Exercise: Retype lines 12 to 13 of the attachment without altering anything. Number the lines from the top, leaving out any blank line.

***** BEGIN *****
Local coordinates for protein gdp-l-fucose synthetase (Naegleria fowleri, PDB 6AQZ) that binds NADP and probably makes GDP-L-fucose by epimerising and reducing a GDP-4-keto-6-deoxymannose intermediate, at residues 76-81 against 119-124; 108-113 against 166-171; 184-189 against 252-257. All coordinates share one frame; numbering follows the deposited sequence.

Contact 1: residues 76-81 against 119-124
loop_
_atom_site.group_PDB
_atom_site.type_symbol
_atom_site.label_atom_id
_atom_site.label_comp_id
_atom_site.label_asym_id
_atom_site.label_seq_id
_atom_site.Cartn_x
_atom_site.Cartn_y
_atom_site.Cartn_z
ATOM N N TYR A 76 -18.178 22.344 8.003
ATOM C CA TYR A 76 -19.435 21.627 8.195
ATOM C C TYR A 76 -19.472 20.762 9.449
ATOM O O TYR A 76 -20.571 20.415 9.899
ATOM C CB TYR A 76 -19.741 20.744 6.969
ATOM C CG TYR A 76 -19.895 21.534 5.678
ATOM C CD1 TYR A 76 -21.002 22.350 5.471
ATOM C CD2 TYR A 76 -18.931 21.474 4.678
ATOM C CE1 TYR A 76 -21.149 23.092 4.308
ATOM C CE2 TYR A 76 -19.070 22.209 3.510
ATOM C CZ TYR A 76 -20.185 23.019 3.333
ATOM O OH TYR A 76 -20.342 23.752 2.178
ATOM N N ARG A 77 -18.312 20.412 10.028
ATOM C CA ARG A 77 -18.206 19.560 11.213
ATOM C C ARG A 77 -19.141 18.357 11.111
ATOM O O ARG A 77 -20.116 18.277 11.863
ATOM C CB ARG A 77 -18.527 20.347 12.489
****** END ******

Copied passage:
_atom_site.Cartn_z
ATOM N N TYR A 76 -18.178 22.344 8.003